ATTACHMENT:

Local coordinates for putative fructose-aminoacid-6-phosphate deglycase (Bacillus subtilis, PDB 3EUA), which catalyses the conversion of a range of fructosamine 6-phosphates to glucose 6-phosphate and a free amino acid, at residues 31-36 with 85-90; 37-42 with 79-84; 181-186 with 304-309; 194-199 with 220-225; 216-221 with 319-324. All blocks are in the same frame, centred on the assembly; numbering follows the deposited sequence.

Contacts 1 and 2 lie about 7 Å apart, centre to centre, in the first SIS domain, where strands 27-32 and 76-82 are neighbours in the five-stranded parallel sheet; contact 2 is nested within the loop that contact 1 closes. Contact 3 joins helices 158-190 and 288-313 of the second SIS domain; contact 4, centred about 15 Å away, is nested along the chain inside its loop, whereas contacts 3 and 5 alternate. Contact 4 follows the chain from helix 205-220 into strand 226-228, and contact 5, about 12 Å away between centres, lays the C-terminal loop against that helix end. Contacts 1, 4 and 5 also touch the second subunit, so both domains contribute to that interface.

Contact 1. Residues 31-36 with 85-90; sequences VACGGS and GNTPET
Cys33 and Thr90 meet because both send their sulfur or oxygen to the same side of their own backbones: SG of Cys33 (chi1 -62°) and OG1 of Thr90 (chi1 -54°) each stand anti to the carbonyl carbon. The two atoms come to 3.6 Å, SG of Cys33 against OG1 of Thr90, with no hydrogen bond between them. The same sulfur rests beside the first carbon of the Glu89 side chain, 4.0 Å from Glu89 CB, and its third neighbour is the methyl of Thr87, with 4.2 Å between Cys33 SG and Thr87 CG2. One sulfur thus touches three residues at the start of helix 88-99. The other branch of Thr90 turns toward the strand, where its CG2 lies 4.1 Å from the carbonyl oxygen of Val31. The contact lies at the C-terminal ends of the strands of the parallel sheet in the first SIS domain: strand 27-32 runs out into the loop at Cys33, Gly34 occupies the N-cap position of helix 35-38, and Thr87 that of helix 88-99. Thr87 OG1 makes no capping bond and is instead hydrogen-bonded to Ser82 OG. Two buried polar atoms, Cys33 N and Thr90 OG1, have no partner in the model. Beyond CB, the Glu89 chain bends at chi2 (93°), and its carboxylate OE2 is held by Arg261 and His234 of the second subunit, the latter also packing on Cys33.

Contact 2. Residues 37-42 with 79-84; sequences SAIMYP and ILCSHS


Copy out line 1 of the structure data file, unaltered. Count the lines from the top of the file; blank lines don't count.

Local coordinates for putative fructose-aminoacid-6-phosphate deglycase (Bacillus subtilis, PDB 3EUA), which catalyses the conversion of a range of fructosamine 6-phosphates to glucose 6-phosphate and a free amino acid, at residues 31-36 with 85-90; 37-42 with 79-84; 181-186 with 304-309; 194-199 with 220-225; 216-221 with 319-324. All blocks are in the same frame, centred on the assembly; numbering follows the deposited sequence.